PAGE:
[all the images above are by Sarah Walker]
“There is something viscerally textural about The Calling. Its colours, it’s wonderful visuals, immaculately curated to bring the feel of country and people rushing past the alleys of inner-Melbourne. [Adam] Simmons, with the aid of Sally Blackwood, tells a story with sound, movement and image with complexity and drive.
And it’s a deeply personal story brought to a climax with the exquisite final solo in collaboration with Vikram Iyengar. In those moments when dancer and player fully fused there was longing, joy, pain, confusion and liberation.”
Raphael Solarsh, Arts Hub, Melbourne. May 2018
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I met musician-composer Adam Simmons and opera director Sally Blackwood as co-participants in the Australia Arts Council’s international Arts Leaders Programme (cohort of 2017-18). We self-selected into a group to imagine a project to deliver as part of our participation in the programme. Inspired by Adam’s ongoing project, ‘The Usefulness of Art’, our focus became about creating a sustainable ecology for the arts and supporting each other as artists. Adam invited both Sally and me to collaborate on ‘The Calling’ – the next concert in The Usefulness of Art series. My role – to propose and direct movement and choreographic interventions. This premiered in Melbourne in May 2018.
The Calling is inspired by sounds and experiences from my first visit to Sri Lanka in 2016, connecting with the culture of my mother’s homeland. On a broader scale I am also curious about the themes of identity and belonging to place, and how art is an integral part of bringing these things together. I look at my own history of being born in Chelsea (near Frankston) to Anglo and Sri Lankan parents, growing up in a mix of Ballarat, Upwey and Westall, working in Melbourne and travelling internationally; and I wonder exactly where my place is, who my people are, and even who am I? My hope with The Calling is to share some of my searchings to prompt others to consider their own connections.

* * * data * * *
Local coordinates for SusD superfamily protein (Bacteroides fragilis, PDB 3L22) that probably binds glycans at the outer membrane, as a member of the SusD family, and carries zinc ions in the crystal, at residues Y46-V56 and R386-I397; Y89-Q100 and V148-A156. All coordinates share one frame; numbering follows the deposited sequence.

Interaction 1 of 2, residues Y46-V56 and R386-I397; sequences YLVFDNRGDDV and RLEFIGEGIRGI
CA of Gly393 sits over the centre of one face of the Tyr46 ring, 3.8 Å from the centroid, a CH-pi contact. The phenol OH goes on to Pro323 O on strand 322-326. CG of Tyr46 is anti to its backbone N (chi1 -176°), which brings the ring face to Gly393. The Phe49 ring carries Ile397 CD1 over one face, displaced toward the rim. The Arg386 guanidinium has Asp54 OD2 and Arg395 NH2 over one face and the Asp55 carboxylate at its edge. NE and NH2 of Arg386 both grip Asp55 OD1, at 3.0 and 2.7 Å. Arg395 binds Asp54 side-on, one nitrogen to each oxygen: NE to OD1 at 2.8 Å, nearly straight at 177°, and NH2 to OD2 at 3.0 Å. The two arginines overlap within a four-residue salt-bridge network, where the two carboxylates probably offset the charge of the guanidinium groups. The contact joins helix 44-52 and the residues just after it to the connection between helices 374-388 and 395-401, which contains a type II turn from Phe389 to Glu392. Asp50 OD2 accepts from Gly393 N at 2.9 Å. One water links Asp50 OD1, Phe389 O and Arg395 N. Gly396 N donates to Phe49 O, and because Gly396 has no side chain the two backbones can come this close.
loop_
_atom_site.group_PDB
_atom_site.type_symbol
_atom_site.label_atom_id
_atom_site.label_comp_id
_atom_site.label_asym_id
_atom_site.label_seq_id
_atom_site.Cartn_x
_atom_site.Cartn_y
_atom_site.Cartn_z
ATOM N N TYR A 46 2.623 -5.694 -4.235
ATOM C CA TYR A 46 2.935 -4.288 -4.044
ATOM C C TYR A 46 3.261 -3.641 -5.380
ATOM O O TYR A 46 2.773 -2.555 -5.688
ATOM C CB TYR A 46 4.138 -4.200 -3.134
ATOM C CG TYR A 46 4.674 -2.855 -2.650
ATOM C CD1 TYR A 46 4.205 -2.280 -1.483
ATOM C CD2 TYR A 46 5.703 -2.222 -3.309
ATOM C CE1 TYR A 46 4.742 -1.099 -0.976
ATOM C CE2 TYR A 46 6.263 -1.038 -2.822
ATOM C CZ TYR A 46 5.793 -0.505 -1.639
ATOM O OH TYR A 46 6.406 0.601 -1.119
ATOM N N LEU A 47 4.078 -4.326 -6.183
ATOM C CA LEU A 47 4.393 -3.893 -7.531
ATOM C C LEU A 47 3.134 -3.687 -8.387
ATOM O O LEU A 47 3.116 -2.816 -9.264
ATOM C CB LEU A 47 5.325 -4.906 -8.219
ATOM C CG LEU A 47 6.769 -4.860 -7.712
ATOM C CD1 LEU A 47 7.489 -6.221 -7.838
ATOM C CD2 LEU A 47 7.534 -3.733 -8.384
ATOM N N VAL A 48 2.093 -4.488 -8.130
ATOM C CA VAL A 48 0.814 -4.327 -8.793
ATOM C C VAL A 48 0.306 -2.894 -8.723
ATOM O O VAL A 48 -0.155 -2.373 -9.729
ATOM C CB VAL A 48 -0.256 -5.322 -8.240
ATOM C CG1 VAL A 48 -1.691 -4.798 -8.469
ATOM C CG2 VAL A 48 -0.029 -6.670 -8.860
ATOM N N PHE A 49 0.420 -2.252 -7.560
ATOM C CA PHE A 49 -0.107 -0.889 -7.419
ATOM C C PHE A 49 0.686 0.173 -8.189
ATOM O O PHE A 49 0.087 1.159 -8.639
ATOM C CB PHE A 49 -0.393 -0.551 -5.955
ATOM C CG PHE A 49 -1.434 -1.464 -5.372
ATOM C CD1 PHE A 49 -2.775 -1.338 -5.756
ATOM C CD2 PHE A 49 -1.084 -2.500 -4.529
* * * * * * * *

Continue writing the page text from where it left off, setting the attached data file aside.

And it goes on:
“The Calling is the fourth in a series of five large-scale concerts, each featuring a different ensemble, by multi-instrumentalist and composer Adam Simmons throughout 2017–18. The overarching title of the series, ‘The Usefulness of Art’, is inspired by a quote from sculptor Auguste Rodin: ‘I call useful all that gives happiness.’ In an age when the funding of the arts is always an open question, Simmons’s project is a rallying cry for the importance of art in our lives.
“As the theatre darkened, dancer Vikram Iyengar entered the stage area and moved silently through the performers, elegantly stretching his arms, turning his body. At the same time, Grant and Chan slowly turned circles, while bassists Howard Cairns and Miranda Hill gently spun their instruments. The choreographed dance culminated with Iyengar embracing Adam Simmons from behind, the two figures bending back and forth, while Simmons, in near darkness, poured forth a sputtering solo on soprano saxophone that approximated a human cry, redolent with emotion. It was an astounding moment, visually and musically, and one not likely to be forgotten.”
Des Cowley, Australian Book Review. May 2018
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The process of creating this concert, the concert itself, and the many discussions we had alongside are being collated into a project document by another Arts Leaders Programme colleague, Angelina Zucco – chief executive of the Australian String Quartet, Adelaide.